I confess up front I didn’t watch last week’s CBC leaders’ debate. There was a book launch — mine — at the same time and, well, you have to have your priorities.
To make matters worse for a political columnist, I must also acknowledge I didn’t watch the full online, blow-by-blow, health-care-by-power-rates replay of the 90-minute show.
By the time I could have done so, I already knew from other unimpeachable sources — those who came late to my book launch so they could watch — there were no revelatory moments, no election game changers. There was no tub-thumping, finger-pointing Brian Mulroney declaring you-had-a-choice-sir to a deflating-before-our-eyes John Turner, no excruciating seven-and-a-half seconds of screaming silence from Nova Scotia’s soon-to-be-reduced-to-a-minority-and-then-blown-out-of-the-water Liberal premier Russell MacLellan.
Last week’s televised debate instead was — as pundits and my political junkie friends informed my perceptions of that which I didn’t see — simply “interesting.”
Liberal leader and premier-in-waiting Stephen McNeil did less well than expected, which was to be expected. Anointed front runners — much more than their mere mortal rivals — must do and say nothing that might surprise, so they say nothing of consequence. McNeil did.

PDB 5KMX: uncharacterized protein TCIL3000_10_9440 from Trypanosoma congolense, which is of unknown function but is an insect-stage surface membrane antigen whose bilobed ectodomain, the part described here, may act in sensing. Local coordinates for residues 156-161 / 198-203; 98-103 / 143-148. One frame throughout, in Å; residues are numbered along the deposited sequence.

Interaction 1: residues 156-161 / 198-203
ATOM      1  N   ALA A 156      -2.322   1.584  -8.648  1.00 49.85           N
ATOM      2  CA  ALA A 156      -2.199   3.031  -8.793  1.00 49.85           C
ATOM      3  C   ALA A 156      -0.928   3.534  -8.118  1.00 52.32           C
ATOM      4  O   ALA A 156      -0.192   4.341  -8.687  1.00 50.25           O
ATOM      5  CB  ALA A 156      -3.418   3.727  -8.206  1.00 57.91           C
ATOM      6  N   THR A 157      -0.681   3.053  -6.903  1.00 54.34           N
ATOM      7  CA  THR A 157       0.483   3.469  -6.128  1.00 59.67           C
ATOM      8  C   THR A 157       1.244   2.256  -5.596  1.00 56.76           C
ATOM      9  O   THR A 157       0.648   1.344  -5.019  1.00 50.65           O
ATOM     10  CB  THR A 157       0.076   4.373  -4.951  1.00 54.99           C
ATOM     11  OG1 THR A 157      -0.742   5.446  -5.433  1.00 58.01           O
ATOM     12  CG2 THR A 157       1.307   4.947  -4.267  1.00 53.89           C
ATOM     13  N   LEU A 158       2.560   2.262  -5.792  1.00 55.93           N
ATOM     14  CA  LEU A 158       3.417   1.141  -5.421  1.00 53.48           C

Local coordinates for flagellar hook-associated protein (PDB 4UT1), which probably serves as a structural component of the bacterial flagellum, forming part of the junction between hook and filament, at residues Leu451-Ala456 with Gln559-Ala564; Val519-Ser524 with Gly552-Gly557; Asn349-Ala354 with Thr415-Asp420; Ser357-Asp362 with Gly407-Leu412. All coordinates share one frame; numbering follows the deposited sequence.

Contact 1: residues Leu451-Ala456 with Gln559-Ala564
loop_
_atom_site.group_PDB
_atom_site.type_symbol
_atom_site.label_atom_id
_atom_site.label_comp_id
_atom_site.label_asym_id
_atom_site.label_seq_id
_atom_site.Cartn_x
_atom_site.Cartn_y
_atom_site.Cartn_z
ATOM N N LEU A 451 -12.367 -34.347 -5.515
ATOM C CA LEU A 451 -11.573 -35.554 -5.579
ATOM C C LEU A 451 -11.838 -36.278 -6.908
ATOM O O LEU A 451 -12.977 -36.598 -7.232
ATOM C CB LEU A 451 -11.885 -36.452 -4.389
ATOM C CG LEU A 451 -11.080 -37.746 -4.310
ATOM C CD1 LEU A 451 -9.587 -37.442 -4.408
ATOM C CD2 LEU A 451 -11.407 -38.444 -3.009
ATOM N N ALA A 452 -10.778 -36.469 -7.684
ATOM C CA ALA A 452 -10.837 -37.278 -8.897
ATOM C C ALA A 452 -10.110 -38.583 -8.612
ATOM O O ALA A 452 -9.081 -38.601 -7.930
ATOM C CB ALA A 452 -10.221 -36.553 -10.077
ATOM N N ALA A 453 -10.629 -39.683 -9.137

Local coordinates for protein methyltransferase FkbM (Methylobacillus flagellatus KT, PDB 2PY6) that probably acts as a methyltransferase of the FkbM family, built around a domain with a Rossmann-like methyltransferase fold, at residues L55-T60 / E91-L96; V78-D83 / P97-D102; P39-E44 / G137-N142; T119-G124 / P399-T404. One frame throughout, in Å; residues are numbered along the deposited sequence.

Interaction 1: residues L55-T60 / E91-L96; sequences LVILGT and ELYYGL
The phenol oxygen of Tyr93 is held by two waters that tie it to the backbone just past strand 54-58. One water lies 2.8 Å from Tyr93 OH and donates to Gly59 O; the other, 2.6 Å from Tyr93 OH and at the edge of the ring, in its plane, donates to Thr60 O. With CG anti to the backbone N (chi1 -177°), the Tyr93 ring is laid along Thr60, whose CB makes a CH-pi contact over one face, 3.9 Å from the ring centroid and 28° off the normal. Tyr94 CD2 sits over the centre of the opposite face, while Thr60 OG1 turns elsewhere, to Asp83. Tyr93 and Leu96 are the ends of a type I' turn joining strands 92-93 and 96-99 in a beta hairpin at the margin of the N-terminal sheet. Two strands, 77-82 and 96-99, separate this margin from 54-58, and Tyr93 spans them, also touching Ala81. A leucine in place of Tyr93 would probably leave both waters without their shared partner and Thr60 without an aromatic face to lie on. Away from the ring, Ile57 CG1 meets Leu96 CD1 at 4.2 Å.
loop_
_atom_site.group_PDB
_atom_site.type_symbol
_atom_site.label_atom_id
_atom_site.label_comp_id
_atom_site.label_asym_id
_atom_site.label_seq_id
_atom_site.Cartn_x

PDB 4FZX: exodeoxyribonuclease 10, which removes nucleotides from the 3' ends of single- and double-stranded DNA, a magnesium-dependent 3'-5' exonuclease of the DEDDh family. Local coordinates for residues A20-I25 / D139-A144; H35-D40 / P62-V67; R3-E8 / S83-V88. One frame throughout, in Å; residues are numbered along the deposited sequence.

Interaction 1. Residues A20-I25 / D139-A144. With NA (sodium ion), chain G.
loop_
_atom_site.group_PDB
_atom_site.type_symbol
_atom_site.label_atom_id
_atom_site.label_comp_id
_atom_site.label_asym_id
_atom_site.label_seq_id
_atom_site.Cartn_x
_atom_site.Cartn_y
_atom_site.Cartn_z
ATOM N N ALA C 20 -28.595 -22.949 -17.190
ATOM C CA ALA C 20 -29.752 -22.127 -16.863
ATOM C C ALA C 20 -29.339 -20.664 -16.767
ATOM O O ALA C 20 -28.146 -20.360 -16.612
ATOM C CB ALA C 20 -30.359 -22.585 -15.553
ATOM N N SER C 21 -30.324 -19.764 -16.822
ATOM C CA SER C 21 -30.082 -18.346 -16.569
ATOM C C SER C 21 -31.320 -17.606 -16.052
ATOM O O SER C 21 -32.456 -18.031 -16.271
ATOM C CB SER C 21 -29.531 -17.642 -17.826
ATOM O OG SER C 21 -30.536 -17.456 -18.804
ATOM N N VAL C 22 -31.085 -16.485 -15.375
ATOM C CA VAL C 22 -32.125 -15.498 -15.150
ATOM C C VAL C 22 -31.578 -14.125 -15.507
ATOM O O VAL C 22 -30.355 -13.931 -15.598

NDP leader and premier presumed-to-be-on-his-farewell-tour Darrell Dexter did better than expected, which was also expected. With poll numbers seemingly stuck below the threshold where his party can win, Dexter had to up his game. Experienced, smart politician that he is, he did.
Conservative leader Jamie Baillie came the closest to a debate surprise, which also wasn’t much of surprise. The expectations for also-rans are low and Baillie, by all accounts, more than exceeded them.
Which brings us to the interesting question. What, if anything did the debate — and the one tonight, which I will watch — do to shift electoral sands.
Which brings us back to Baillie. If the pundits are right and Baillie’s stock has risen as a result of his debate performance, might some disaffected traditional rural Tory voters — who went NDP last election and are now leaning Liberal — reconsider. Given the closeness of so many contests, even a slight realignment in the vote splits could dramatically alter the constituency calculus. If that happens, well, anything could happen.
Take it from me. I wasn’t there.
If you’d like to actually see the debate for yourself, you can do so here.